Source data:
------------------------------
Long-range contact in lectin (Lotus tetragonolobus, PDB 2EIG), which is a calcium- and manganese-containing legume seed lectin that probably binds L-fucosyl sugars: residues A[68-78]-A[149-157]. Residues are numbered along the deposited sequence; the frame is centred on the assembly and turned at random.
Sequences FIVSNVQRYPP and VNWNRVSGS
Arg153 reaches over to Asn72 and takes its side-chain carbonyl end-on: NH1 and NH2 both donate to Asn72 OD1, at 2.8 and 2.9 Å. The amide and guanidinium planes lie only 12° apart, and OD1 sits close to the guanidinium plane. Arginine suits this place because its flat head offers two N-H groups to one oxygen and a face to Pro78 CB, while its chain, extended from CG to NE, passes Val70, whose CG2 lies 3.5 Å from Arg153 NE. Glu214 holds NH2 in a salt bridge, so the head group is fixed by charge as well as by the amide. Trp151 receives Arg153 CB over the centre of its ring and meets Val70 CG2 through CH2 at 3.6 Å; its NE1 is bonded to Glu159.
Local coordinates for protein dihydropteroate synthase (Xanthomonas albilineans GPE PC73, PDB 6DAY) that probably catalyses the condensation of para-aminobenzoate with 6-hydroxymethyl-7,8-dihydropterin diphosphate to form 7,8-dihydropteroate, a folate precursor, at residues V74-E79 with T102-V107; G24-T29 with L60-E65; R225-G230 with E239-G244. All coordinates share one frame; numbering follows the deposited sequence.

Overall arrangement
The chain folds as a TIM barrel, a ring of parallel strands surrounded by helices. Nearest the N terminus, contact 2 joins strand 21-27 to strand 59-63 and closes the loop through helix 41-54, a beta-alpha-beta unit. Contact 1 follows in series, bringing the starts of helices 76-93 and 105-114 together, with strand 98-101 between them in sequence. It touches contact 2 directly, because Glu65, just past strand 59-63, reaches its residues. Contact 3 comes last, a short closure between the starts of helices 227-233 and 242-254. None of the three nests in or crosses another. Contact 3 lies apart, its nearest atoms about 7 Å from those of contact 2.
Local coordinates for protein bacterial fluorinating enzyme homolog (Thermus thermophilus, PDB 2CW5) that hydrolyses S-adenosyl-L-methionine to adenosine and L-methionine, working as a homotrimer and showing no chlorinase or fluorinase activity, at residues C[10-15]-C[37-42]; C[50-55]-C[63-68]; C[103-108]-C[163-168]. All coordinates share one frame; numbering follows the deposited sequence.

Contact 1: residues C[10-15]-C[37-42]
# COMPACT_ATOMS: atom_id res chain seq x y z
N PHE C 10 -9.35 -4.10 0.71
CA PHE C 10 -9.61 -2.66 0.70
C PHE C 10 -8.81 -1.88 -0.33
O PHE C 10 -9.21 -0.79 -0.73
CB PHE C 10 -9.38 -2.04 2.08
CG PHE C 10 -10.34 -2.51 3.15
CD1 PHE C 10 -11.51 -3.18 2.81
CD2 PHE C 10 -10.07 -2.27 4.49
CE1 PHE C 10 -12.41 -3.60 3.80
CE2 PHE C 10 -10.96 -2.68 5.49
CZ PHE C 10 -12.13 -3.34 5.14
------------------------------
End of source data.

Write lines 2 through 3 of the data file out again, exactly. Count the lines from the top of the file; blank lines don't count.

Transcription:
Sequences FIVSNVQRYPP and VNWNRVSGS
Arg153 reaches over to Asn72 and takes its side-chain carbonyl end-on: NH1 and NH2 both donate to Asn72 OD1, at 2.8 and 2.9 Å. The amide and guanidinium planes lie only 12° apart, and OD1 sits close to the guanidinium plane. Arginine suits this place because its flat head offers two N-H groups to one oxygen and a face to Pro78 CB, while its chain, extended from CG to NE, passes Val70, whose CG2 lies 3.5 Å from Arg153 NE. Glu214 holds NH2 in a salt bridge, so the head group is fixed by charge as well as by the amide. Trp151 receives Arg153 CB over the centre of its ring and meets Val70 CG2 through CH2 at 3.6 Å; its NE1 is bonded to Glu159.